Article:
Clinical Impact of Sexual Dimorphism in Non-alcoholic Fatty Liver Disease (NAFLD) and Non-alcoholic Steatohepatitis (NASH)

Patrizia Burra; Debora Bizzaro; Anna Gonta; Sarah Shalaby; Martina Gambato; Maria Cristina Morelli; Silvia Trapani; Annarosa Floreani; Fabio Marra; Maurizia Rossana Brunetto; Gloria Taliani; Erica Villa


Liver International. 2021;41(8):1713-173. 

In This Article

NASH as Indication for Liver Transplantation

NASH has become the leading indication for LT in the US[117] and NASH/HCC is the most rapidly growing in the waiting list for LT.[118] NASH was the second cause for LT globally in the last years, the leading cause for LT for women, the second leading cause for men and the leading cause by 2016 among Asian, Hispanic and non-Hispanic white females.[119] In Nordic countries, NAFLD was the second most rapidly increasing indication for LT between 1994 and 2015, going from 2% in 1994–1995 to 6.2% in 2011–2015.[120] A recent Italian monocentric study highlighted that the proportion of NASH patients listed for LT significantly increased from 5% to 9.5% after the introduction of direct-acting antiviral agents for HCV, also showing a significant increase of those listed for HCC (from 2% to 5.9%).[121]

Pre-transplant Workup – Assessment of Operative Risk

The selection process among patients with NASH can be particularly challenging among all LT candidates, as they are most likely to carry risk factors for cardiovascular disease. Cirrhotic female patients have been found to have decreased levels of oestrogen, progesterone and luteinizing hormone, frequently becoming amenorrhoeic. It would, therefore, seem possible that the potential protective effect of oestrogens may be reversed in the context of end-stage liver disease, failing to protect them against potential cardiovascular complications during and after LT. Moreover, women with NASH present a significantly high incidence of non-liver cancers, especially breast cancer, which may be related to its known association with diabetes, obesity and MS.[122] Therefore, even though women have lower MELD scores than men as a result of lower median creatinine levels with the same degree of renal impairment, the higher number of women listed, together with the fact that NASH is becoming the first indication for LT, could theoretically outweigh the disadvantage previously posed for women to LT access for other indications. Nevertheless, in a recent ELTR analysis, the overall number of LT performed in Europe constantly increased until 2007; however, the percentage of male patients significantly increased over time, whereas female recipients significantly decreased.[123] Thus, NASH women remain longer on the waiting list for transplant, are more likely to be removed, have a higher risk of death and are less likely to receive LT compared to men with NASH, even when adjusting for potential confounding covariates. As a matter of facts, when the authors compared NASH patients to HCV patients, the magnitude of sex discrepancy resulted higher in NASH patients,[124] meaning that other unknown or unintentional biases exist in organ allocation.

Renal Dysfunction in Patients Transplanted for NASH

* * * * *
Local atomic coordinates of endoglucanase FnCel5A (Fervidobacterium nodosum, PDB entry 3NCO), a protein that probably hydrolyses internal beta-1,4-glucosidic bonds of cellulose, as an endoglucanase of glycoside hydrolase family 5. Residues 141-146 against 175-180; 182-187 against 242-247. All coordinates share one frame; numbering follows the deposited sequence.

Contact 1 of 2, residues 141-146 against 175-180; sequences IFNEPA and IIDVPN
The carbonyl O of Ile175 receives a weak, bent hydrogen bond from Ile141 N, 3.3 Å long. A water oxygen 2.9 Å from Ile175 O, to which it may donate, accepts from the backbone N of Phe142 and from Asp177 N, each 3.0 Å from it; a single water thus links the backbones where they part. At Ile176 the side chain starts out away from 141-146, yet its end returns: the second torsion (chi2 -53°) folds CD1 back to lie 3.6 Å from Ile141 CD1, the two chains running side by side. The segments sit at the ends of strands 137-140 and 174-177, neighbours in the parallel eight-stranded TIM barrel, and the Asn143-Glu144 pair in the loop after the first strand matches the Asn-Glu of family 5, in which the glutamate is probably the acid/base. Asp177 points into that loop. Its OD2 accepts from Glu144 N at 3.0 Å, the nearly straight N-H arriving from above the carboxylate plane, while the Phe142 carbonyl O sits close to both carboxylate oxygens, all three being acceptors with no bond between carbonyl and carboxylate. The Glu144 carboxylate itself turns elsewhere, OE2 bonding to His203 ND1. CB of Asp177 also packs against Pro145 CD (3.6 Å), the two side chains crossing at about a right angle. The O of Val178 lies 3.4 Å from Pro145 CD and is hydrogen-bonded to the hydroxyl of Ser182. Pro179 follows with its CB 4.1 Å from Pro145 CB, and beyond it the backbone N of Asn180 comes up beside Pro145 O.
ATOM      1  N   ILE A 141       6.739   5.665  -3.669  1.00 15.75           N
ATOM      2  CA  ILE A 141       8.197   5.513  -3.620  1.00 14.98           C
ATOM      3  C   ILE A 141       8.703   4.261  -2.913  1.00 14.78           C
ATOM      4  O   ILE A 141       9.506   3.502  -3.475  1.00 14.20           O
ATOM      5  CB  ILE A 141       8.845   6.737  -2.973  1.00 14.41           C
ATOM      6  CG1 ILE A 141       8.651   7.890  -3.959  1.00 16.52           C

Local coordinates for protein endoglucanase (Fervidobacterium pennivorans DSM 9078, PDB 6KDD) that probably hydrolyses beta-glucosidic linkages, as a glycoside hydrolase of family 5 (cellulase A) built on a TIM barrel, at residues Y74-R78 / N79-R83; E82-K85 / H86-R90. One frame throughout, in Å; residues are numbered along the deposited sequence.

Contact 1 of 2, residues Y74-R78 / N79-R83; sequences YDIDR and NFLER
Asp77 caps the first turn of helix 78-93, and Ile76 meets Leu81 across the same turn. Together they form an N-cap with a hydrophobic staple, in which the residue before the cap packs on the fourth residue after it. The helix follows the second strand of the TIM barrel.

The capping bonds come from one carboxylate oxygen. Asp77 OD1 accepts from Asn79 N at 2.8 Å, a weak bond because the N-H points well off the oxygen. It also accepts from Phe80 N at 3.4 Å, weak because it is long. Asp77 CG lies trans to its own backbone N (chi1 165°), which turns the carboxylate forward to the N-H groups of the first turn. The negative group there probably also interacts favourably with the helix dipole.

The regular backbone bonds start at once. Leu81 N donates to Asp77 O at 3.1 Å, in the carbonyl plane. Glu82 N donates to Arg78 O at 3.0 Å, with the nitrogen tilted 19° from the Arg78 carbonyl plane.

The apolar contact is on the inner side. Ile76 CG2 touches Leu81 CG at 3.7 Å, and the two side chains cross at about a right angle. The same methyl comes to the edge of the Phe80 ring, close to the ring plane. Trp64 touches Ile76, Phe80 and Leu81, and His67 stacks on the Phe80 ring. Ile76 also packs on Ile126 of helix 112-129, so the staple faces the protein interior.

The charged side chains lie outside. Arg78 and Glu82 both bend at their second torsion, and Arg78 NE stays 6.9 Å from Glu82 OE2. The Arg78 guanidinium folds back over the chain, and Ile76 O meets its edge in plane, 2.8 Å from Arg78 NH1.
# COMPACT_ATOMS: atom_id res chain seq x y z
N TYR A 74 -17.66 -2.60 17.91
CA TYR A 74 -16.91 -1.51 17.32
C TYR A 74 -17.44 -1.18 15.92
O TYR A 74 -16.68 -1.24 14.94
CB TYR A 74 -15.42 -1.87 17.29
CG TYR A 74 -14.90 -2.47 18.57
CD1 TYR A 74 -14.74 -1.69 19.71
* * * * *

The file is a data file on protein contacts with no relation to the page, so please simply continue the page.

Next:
NASH has been recognized as an independent factor of stage 3 chronic kidney disease (CKD) after LT; the reason for this independent association seems to be related to the chronic inflammatory state associated with a high level of circulating inflammatory cytokines.[125] In contrast to general population,[5] female sex is a risk factor for a faster decline in kidney function after solid organ transplants.[126]

A multicentre observational study published on LT recipients showed that female sex was an independent prediction factor of CKD stage 3 at 1 and 5 years and female patients had a faster decline in eGFR than men,[127] confirming the sex difference already showed in renal transplant recipients.[128] Women may have a higher susceptibility to calcineurin inhibitors mediated kidney injury, but the reason for the discrepancy between transplant recipients and the general population has not been completely identified. These data suggest the need for sex-based personalized approaches to identify the best strategies to prevent the decline of kidney function after LT.

Long-term Post-transplant Complications

De novo MS is a frequent complication in LT recipients overall, showing a progressive increase overtime. Non-modifiable risk factors for allograft steatosis and/or NASH include age, genetics, sex and pre-existing cardiovascular diseases. Female sex is a possible risk factor for steatosis after transplant but features of MS were found to be more frequent in males in an Italian cohort of LT recipients.[129] Furthermore, male patients presented a significantly lower survival rate when transplanted for metabolic disease compared with female patients in a European study;[123] however, this results still need to be confirmed in other cohorts before an accurate interpretation can be drawn. Besides sex differences, a recent meta-analysis examining 17 studies, representing 2,378 post-LT patients, found the 5-year incidence rates for recurrent NAFLD to be 82% and the rate of cirrhosis from 1% to 11%.[130] Sepsis accounted for a mortality of 4%-16% in recipients with NASH and 1% to 8% in recipients without NASH.[118] Infection and cardio/cerebrovascular complications were the commonest causes of death in NASH patients without HCC in a European study. Moreover, female sex, extreme low or high recipient BMI and age >60 years and low or high recipient BMI independently predicted death in those patients.[131] Thus, careful assessment and selection of patients will be critical to maintain acceptable survival in those transplanted for NASH, which should be better defined considering sex differences.